Oregon Masters Swimming has a long history of hosting national championships, going back to 1982. This year we will have three, all in one week, and they will prove a daunting challenge.
On Sunday, July 8, swimmers will go under the Portland Bridges down the Willamette River, eleven plus miles. Then Thursday, July 12, we will have a chance to go around the Foster Lake cable course four times for the Two Mile Cable National Championship. Then on Saturday, July 14, the week will end with a 10K National Championship at Applegate Lake, swimming’s version of a marathon.
The question comes up: how do you train for these? You start now, but most of you have already done that by getting ready for the State Association Championship meet. That has laid a base of training to get you ready for the next step.
The next step is that we take suggestions from runners who go an actual marathon, 26+ miles, 2 to 5 hours of effort, similar in time to our 10K swim. There are lots of websites with advice and training plans for runners. The plan I will focus on is Zappos marathon training plan. The web address is monstrous, so do a search with “Zappos marathon training plan.”
There are many marathon plans for runners. I like Zappos because it indicates specifically on a chart things to do besides run (or in this case, swim), including cross-training, types of training, and rest.
In all of these plans, though, there are two basic considerations in training to swim a 10K or to run a marathon:
- you must jump up your weekly yardage, and
- you must go a long, continuous training effort, more than an hour, once a week. And, as you will see on the Zappos chart, you are expected to increase this distance gradually each week.
The other important element to swimming the 10K at Applegate Lake is commitment. Plan to do it and to do the work ahead of time.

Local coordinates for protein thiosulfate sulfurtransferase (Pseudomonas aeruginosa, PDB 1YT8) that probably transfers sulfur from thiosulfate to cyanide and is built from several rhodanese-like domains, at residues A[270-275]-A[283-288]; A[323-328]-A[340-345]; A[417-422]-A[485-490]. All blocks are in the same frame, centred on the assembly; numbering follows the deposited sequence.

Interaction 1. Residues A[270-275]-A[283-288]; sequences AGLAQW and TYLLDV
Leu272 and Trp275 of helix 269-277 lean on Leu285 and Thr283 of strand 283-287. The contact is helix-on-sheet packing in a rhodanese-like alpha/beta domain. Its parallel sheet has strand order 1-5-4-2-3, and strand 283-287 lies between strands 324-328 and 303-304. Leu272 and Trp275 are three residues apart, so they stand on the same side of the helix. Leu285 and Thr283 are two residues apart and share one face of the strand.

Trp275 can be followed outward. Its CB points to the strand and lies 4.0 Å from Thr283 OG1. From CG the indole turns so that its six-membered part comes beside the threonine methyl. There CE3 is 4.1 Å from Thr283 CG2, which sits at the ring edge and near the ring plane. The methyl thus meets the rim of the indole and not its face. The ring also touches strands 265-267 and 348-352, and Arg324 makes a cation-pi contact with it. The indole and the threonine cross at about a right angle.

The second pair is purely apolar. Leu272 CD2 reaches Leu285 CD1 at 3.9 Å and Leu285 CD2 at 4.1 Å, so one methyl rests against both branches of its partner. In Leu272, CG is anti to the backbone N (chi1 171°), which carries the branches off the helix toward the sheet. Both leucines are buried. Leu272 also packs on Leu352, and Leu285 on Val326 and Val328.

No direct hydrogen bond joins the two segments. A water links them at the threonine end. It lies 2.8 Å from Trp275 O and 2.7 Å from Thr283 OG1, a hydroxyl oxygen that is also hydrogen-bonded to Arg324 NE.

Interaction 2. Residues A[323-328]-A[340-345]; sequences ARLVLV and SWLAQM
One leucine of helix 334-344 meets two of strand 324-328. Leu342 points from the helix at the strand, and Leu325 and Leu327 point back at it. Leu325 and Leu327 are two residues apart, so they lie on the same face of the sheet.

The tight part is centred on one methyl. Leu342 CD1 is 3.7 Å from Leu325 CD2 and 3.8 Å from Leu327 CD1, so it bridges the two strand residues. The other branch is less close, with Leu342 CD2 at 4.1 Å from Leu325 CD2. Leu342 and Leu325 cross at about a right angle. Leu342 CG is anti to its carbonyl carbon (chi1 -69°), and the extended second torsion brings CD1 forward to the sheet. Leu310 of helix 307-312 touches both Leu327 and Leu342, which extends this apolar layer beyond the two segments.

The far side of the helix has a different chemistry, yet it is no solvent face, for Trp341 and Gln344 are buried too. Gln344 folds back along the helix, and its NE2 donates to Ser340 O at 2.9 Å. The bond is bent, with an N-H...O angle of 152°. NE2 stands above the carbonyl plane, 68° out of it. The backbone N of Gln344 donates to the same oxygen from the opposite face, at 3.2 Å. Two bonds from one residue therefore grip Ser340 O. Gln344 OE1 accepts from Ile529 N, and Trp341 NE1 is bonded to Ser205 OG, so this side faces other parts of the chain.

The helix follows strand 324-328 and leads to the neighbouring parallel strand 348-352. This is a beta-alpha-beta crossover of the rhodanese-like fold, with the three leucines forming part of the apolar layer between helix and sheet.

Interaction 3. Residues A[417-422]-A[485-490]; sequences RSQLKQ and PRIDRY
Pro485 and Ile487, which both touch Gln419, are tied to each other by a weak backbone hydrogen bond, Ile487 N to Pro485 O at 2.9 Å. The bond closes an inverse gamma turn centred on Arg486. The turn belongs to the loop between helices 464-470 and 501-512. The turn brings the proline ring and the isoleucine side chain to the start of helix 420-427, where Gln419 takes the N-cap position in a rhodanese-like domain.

So what to do now? Continue your regular preparation for State but add a long swim once a week. Compete at State. Then start 13 weeks of preparation for the 10K, which would be week 3 on the Zappos chart.
In week 3, Monday is an easy swim to loosen up from the weekend at State. Tuesday you will rest or do cross-training of some sort, walking, bicycling, light weights – you choose.
Wednesday is intervals in your normal workout. Thursday is an easy day or do your regular workout. Friday is a rest day.
Saturday is a long swim, more than an hour. Get your head into swimming an hour straight, not hard, but without stopping. You will increase both time and distance in succeeding weeks. I swim on Sunday also, a regular workout, as it is lovely outdoors in the morning.
Repeat by going on to the next week of the plan.
Each week, though, increase the long swim by 10 minutes or 500 yards until you are swimming almost two hours straight. For me, that would be around 6000 yards. On the Zappos chart that would be the equivalent to running 18 miles. For others, it would be further. Dave Radcliff, for instance, plans to be going 9000 yards on the long swim by May.
I would also talk to your coach, if you have one, to arrange a distance lane at least once a week for you to go that long swim and to get ideas from him or her on how he or she can help you do the 10K. There are several other ideas to add to a 10K program for Applegate, but they can wait for Part 2.
Thanks, Ralph. Great ideas.